Empowering Clients To Make Informed, Intelligent Decisions

Personalized Attention, Experienced Counsel

Man does not receive jail time for disobeying court order

On Behalf of | Apr 4, 2012 | Child Custody

A 37-year-old father from Cincinnati will not be jailed after ceasing a court-ordered apology to his estranged wife that was occurring on a daily basis. According to reports, he was required to post the apology — written by the judge — to his Facebook page every day before 9 a.m. for a month. This allowed him to avoid a 60-day jail sentence and a $500 fine.

After posting the apology for 26 days, the man decided to stop. He and his wife were going through a divorce at the time the apology was ordered. According to records, the man had posted a message on his Facebook that allegedly insinuated that his life had been ruined and his child custody rights had been taken away from him after his wife told the courts that she was afraid of him.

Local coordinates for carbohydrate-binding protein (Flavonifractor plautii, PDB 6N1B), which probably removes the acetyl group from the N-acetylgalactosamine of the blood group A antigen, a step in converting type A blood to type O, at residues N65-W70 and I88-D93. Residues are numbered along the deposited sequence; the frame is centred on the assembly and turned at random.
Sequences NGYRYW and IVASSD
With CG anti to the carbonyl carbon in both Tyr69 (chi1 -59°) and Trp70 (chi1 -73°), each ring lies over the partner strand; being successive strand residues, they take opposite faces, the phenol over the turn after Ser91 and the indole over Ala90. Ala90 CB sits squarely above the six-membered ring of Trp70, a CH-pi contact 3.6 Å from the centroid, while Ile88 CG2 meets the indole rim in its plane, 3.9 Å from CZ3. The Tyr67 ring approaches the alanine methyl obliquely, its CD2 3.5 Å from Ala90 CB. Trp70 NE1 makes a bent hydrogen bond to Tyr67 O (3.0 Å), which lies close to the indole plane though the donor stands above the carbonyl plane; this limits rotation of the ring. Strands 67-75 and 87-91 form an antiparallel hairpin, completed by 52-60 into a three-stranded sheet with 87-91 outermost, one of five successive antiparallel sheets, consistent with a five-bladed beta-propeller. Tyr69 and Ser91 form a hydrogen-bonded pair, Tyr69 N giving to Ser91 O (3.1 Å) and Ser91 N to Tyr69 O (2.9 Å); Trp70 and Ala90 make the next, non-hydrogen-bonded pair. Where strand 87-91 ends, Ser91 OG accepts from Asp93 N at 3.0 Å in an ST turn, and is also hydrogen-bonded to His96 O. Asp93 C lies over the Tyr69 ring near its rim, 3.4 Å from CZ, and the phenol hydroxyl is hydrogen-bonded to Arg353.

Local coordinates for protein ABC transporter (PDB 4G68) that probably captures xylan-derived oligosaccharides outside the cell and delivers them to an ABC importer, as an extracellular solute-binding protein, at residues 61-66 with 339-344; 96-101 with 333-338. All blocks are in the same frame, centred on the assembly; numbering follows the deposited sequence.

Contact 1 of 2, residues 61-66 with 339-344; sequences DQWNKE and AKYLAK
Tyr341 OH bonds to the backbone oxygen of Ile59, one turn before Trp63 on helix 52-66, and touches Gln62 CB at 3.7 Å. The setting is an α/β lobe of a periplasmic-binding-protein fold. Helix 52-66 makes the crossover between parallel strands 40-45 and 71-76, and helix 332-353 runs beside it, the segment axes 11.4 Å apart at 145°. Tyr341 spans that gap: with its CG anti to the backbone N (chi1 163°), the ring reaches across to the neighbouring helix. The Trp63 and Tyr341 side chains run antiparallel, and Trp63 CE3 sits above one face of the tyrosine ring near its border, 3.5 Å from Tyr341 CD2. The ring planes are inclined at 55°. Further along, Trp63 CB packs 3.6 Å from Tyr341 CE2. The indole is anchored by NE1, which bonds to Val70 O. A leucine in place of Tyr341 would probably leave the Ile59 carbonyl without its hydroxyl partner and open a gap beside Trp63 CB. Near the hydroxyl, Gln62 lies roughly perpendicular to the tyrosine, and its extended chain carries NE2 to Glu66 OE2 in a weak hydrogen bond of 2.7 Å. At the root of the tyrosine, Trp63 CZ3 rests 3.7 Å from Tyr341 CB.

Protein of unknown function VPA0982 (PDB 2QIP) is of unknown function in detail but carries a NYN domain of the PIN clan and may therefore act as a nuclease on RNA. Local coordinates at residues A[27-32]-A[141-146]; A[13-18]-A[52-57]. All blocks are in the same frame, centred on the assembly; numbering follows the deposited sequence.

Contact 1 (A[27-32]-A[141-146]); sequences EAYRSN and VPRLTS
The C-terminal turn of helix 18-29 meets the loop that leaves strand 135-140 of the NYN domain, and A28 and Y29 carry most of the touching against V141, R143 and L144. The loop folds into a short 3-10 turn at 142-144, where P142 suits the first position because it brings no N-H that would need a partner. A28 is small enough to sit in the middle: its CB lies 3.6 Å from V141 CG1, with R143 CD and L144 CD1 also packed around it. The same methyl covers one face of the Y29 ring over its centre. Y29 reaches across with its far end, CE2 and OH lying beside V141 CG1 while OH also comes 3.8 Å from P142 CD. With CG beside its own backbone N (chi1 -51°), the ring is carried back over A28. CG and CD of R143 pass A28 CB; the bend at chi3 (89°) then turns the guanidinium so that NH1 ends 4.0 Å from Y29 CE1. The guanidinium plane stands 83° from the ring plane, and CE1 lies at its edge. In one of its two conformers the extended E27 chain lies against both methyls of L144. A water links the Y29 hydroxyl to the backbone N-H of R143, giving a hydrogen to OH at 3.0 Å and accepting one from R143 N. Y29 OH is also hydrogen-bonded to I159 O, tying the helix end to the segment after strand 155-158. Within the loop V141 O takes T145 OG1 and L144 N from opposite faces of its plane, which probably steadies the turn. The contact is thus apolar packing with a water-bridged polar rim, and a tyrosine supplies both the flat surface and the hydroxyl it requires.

This message was posted in November, approximately five months after the man had been prohibited from causing his wife any mental or physical abuse. A month after the message was posted, she asked that her soon-to-be ex-husband be held in contempt of court, which the judge agreed to.

That was when the man was offered the apology route, allowing it to replace the jail sentence and fine. After posting the message for the majority of the ordered month, the man believed that his freedom of speech was being violated.

The man was expected to go to jail after stopping, but the judge ruled that he had posted the message for long enough. If he had been sentenced to jail, the man and his attorney were prepared to defend his right to free speech.

The man is currently allowed to see his son on a twice-weekly basis, but the father alleges that has been prevented from doing so by both his wife and the court. This is a case that highlights the need for divorcing spouses to try and work together. This situation is likely not benefiting the child.

Source: Bloomberg Businessweek, “Ohio man not jailed for stopping Facebook apology,” Lisa Cornwell, Mar. 19, 2012

Photo of Craig P. Treneff and Andrea L. Cozza
FindLaw Network